‘Red states’ also red on drought map

Posted on | November 15, 2012 | 1 Comment

Dust storm in the Texas panhandle, 1936. Photo: Arthur Rothstein via Ken Burns’ “The Dustbowl.” Click on the image to be taken to the site of the new PBS series, which airs this weekend.

Good science is free of politics. Bad politics are free of science. As “red state” legislators conduct a post-mortem on the 2012 election, the smartest and most diligent of them will be crossing the aisle to work with Democratic caucuses to focus on climate change, which these images illustrate is not merely a “blue state” problem in the Sandy-battered Northeast. A good place to start is today’s dispatch from NASA’s Earth Observatory carrying imagery of a November 10 dust storm blowing across the Kansas-Colorado border. The “storm occurred along the Arkansas River, which flows roughly eastward from the Rocky Mountains toward the Mississippi River,” reported NASA.

The storm struck, continued the report, “in the midst of an exceptional drought, according to the U.S. Drought Monitor. By November 2012, the area along the border between Colorado and Kansas had experienced dry conditions for several months, as did a much larger region. In July 2012, the U.S. Department of Agriculture declared the largest natural disaster area in U.S. history due to drought conditions, and this region was part of the disaster area.”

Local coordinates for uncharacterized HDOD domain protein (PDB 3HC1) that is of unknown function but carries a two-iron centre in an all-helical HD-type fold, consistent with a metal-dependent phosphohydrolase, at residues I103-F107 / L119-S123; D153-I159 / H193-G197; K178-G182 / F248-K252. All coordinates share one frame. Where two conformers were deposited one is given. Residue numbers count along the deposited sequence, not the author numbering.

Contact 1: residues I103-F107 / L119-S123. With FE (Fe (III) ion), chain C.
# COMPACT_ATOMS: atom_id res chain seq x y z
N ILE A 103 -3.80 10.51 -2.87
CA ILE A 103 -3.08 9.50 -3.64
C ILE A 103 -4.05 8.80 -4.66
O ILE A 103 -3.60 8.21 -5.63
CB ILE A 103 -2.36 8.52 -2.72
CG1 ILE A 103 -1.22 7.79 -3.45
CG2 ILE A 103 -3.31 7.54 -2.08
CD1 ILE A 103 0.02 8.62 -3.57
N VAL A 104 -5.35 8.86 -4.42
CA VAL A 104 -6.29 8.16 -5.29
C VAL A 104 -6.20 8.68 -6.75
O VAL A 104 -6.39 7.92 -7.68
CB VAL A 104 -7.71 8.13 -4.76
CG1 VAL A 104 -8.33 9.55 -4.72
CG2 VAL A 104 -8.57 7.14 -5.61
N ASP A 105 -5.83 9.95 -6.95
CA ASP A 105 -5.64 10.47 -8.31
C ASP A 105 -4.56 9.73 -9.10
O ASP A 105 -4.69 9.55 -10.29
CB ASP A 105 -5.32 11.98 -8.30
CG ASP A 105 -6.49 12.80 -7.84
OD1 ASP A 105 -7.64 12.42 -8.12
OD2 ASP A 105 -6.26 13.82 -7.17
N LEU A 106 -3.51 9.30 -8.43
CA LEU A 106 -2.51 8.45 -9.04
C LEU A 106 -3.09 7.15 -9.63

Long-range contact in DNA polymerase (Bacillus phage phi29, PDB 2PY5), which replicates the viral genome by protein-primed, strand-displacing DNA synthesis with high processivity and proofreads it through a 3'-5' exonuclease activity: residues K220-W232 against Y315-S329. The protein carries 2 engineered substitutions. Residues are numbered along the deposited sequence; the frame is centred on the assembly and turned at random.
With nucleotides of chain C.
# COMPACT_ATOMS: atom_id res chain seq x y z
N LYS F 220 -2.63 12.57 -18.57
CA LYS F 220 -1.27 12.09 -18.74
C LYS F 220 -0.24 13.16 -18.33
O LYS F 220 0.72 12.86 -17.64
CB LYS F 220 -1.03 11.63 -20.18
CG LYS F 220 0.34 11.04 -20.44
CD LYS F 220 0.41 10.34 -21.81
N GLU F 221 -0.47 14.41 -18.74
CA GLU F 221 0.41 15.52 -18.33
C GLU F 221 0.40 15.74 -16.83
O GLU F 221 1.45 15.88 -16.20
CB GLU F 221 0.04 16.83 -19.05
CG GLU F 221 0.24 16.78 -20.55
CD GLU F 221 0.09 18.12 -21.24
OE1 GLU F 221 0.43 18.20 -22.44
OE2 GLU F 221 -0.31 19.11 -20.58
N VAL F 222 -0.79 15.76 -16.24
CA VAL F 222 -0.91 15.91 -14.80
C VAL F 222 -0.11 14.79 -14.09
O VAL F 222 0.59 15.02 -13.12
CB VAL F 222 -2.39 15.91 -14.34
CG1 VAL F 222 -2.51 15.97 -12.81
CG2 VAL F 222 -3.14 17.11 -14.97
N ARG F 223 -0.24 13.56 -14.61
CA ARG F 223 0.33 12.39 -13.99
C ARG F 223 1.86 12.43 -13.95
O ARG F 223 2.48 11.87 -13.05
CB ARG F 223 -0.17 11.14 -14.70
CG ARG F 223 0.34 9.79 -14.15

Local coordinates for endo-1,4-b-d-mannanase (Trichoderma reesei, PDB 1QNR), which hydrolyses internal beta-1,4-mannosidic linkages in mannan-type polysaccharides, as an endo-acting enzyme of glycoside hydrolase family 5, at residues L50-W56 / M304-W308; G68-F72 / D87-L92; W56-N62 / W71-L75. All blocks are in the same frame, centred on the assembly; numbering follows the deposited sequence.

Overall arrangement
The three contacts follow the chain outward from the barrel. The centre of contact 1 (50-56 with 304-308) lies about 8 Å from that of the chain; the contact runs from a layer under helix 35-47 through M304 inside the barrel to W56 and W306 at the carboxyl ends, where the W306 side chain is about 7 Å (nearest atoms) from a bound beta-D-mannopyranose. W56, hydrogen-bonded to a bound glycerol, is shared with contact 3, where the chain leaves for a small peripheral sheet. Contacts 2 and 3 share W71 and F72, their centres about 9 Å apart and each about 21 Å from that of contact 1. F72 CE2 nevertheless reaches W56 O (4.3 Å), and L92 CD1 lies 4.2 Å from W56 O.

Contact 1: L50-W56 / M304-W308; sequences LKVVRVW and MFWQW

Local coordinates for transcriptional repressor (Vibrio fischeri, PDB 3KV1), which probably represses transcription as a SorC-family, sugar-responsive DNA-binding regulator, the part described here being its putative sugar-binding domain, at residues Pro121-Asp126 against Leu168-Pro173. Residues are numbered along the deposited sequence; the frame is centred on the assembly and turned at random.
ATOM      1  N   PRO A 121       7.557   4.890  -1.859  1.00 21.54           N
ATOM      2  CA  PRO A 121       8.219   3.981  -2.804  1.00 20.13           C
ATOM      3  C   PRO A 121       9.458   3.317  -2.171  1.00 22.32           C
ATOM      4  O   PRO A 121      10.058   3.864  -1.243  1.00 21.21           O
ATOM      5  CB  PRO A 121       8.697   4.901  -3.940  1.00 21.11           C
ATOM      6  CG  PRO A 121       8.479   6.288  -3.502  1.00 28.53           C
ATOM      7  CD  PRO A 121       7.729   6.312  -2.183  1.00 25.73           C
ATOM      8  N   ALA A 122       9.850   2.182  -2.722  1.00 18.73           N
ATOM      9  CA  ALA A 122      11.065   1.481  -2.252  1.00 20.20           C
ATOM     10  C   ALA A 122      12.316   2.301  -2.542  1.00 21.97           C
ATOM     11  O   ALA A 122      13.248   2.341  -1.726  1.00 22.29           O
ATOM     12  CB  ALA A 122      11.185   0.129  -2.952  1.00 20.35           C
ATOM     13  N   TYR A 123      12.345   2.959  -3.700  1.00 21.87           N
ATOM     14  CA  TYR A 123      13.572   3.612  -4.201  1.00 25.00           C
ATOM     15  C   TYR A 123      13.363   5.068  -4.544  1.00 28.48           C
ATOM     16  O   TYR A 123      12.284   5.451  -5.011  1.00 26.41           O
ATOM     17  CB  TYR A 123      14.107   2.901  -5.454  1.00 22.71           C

For a previous NASA post about dust storms emanating from the drought-struck Great Plains, click here. For the latest map from the US Drought Monitor, here. Click on the images below to enlarge them. (This post was updated 11/16 to add the Burns documentary photo.)


One Response to “‘Red states’ also red on drought map”

  1. Rainbow Water Coalition
    November 16th, 2012 @ 5:49 pm

    WaterWired has this interesting companion posting on a related topic:


    Both postings and the Ken Burns documentary underscore how critical *Critical Zone* research is to US.


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